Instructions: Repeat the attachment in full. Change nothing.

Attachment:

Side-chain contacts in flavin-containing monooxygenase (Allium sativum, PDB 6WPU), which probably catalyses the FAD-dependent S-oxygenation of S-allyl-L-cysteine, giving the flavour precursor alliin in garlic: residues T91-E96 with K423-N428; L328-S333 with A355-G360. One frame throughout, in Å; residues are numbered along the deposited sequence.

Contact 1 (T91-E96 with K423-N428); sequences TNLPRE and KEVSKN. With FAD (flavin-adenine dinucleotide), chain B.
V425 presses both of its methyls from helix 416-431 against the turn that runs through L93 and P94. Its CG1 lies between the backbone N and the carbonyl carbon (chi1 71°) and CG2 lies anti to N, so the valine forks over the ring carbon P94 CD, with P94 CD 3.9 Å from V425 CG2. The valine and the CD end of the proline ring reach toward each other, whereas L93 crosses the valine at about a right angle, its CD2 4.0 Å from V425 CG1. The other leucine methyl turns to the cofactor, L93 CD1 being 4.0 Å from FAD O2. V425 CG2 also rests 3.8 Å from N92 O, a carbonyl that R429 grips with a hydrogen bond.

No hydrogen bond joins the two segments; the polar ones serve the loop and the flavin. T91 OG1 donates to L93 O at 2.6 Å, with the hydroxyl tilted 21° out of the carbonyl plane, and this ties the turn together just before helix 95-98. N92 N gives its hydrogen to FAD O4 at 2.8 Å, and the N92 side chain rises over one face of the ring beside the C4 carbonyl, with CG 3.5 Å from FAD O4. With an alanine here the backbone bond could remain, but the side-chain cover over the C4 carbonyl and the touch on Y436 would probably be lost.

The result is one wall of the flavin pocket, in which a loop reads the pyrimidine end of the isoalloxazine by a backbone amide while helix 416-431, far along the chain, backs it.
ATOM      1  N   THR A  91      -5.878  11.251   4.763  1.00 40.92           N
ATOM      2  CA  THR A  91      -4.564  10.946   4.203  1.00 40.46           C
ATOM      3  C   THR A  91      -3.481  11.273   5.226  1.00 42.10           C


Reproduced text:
Side-chain contacts in flavin-containing monooxygenase (Allium sativum, PDB 6WPU), which probably catalyses the FAD-dependent S-oxygenation of S-allyl-L-cysteine, giving the flavour precursor alliin in garlic: residues T91-E96 with K423-N428; L328-S333 with A355-G360. One frame throughout, in Å; residues are numbered along the deposited sequence.

Contact 1 (T91-E96 with K423-N428); sequences TNLPRE and KEVSKN. With FAD (flavin-adenine dinucleotide), chain B.
V425 presses both of its methyls from helix 416-431 against the turn that runs through L93 and P94. Its CG1 lies between the backbone N and the carbonyl carbon (chi1 71°) and CG2 lies anti to N, so the valine forks over the ring carbon P94 CD, with P94 CD 3.9 Å from V425 CG2. The valine and the CD end of the proline ring reach toward each other, whereas L93 crosses the valine at about a right angle, its CD2 4.0 Å from V425 CG1. The other leucine methyl turns to the cofactor, L93 CD1 being 4.0 Å from FAD O2. V425 CG2 also rests 3.8 Å from N92 O, a carbonyl that R429 grips with a hydrogen bond.

No hydrogen bond joins the two segments; the polar ones serve the loop and the flavin. T91 OG1 donates to L93 O at 2.6 Å, with the hydroxyl tilted 21° out of the carbonyl plane, and this ties the turn together just before helix 95-98. N92 N gives its hydrogen to FAD O4 at 2.8 Å, and the N92 side chain rises over one face of the ring beside the C4 carbonyl, with CG 3.5 Å from FAD O4. With an alanine here the backbone bond could remain, but the side-chain cover over the C4 carbonyl and the touch on Y436 would probably be lost.

The result is one wall of the flavin pocket, in which a loop reads the pyrimidine end of the isoalloxazine by a backbone amide while helix 416-431, far along the chain, backs it.
ATOM      1  N   THR A  91      -5.878  11.251   4.763  1.00 40.92           N
ATOM      2  CA  THR A  91      -4.564  10.946   4.203  1.00 40.46           C
ATOM      3  C   THR A  91      -3.481  11.273   5.226  1.00 42.10           C